Mrs. Lohrey was informed that the clinic’s philosophy “includes avoidance of all opioids in chronic headache management,” according to the clinic’s record. The clinic offered an injection to anesthetize a nerve in her forehead, but noted that “the patient is not eager to pursue this option.” Mrs. Lohrey was referred to a psychologist and given a prescription for BuSpar, a drug to treat anxiety, not pain.“You gave her BuSpar and told her to come back in two and a half months?” Richard Sauber, Dr. Hurwitz’s lawyer, asked Dr. Hamill-Ruth. Dr. Hamill-Ruth replied that unfortunately, the clinic was too short-staffed at that point to see Mrs. Lohrey sooner. Under further questioning Dr. Hamill-Ruth said that she was not aware that BuSpar’s side effects included headaches.

Mrs. Lohrey looked elsewhere for help. Having seen Dr. Hurwitz on television _ — “60 Minutes” and other programs had featured his controversial high-dose opioid treatments — she sent him a letter describing her pain and the accompanying nausea and vertigo.“I have lost hope of retrieving my life as it was,” she wrote, because she could find no doctor to take her seriously. “I currently have a physician who has said that I am psychologically manufacturing my headaches, and that I am addicted to narcotic pain relief. This of course is not the first time that I have been treated as a ‘nut’ or a ‘junkie.’ ”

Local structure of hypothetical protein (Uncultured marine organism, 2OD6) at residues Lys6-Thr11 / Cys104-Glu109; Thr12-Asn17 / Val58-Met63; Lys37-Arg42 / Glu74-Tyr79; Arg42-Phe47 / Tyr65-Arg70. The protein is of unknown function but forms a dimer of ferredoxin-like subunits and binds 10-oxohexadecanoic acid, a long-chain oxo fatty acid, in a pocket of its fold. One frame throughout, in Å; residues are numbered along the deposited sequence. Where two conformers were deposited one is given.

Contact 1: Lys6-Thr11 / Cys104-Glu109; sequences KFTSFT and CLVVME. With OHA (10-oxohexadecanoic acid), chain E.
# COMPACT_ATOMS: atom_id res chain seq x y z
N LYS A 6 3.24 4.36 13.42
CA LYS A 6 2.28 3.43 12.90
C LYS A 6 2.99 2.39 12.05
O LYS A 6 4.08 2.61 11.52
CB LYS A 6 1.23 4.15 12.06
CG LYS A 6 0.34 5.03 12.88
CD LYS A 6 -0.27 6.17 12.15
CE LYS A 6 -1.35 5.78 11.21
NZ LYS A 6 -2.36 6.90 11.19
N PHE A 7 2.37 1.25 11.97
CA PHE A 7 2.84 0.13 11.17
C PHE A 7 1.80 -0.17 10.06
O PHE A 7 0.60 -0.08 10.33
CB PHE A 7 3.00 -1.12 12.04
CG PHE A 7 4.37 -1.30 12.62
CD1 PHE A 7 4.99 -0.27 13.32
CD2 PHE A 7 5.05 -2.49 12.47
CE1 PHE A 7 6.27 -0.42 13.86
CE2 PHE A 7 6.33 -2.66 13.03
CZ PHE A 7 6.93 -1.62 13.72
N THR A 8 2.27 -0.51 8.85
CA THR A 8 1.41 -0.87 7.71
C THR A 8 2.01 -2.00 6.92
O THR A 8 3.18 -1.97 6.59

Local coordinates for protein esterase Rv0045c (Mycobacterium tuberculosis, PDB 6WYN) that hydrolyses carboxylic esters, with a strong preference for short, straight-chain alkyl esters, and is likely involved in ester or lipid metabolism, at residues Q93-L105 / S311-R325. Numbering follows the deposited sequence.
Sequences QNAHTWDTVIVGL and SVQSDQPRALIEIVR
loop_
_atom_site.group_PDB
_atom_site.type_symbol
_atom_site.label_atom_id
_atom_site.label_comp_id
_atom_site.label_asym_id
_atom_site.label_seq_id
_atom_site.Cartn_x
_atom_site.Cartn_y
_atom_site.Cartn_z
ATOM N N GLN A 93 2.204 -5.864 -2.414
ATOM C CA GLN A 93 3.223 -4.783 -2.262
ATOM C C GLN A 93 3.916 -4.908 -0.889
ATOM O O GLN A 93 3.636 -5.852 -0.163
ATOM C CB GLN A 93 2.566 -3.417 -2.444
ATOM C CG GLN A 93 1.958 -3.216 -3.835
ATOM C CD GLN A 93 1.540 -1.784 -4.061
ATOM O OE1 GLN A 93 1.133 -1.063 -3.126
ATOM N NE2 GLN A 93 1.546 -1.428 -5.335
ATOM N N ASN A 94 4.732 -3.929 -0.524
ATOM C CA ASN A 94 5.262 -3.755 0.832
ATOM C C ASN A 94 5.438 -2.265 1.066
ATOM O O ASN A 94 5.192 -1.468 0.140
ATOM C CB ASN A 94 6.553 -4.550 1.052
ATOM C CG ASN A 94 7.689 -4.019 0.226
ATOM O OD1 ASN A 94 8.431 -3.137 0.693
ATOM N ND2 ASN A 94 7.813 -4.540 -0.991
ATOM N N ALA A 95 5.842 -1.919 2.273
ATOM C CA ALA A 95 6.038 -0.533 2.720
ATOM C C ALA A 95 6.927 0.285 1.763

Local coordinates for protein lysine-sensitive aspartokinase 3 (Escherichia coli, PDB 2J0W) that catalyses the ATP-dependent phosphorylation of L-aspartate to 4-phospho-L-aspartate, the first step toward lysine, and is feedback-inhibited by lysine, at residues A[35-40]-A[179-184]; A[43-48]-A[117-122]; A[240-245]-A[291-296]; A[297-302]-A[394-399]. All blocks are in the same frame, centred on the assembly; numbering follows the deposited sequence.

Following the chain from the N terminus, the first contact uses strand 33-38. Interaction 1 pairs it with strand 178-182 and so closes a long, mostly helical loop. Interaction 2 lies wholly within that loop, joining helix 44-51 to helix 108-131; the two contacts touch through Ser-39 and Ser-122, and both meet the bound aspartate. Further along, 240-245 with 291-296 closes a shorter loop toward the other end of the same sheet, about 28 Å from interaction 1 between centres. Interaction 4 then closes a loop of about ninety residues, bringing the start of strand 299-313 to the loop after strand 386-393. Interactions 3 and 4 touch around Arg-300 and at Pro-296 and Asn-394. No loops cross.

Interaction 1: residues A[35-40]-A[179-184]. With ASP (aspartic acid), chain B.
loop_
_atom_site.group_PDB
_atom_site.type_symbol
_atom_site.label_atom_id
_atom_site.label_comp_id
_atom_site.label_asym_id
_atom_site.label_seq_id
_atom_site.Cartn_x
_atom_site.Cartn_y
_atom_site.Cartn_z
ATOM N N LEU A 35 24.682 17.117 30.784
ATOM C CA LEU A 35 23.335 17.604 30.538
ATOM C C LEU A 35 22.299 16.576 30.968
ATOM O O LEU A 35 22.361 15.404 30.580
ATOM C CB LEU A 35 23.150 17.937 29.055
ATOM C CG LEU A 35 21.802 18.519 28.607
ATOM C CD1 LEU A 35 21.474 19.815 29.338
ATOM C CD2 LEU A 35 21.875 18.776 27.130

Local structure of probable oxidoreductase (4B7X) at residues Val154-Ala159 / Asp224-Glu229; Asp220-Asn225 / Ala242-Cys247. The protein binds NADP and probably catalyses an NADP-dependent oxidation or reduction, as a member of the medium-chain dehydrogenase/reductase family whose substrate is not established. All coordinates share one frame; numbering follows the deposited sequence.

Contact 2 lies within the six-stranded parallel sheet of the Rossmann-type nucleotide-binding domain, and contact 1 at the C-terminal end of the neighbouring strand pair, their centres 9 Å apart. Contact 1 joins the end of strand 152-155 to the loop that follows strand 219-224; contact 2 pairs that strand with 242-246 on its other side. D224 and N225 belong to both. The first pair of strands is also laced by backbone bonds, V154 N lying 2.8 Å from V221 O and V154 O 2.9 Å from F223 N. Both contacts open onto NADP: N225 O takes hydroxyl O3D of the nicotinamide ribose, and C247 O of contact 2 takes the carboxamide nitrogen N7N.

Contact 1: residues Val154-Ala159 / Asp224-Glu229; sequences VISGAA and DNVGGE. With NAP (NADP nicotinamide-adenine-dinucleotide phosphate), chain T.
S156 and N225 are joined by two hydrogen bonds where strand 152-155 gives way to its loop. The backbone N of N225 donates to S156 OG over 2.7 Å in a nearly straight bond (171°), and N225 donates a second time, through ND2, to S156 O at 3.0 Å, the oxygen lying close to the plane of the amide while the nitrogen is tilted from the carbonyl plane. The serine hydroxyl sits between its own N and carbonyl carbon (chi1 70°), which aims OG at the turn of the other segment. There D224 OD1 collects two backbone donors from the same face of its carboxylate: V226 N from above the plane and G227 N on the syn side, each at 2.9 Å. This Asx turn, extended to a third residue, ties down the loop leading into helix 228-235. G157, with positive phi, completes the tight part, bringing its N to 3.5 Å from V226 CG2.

“I felt that I had a duty to the patients,” Hurwitz said. “I hated the idea of inflicting the pain of withdrawal on them.” After the closure of his practice in 2002, he said, two of his patients committed suicide because they gave up hope of finding pain relief. The most moving testimony came from Mrs. Lohrey and other patients who described their despondency before finding Dr. Hurwitz. They said they were amazed not just at the pain relief he provided but at the way he listened to them, and gave them his cellphone number with instructions to call whenever they wanted.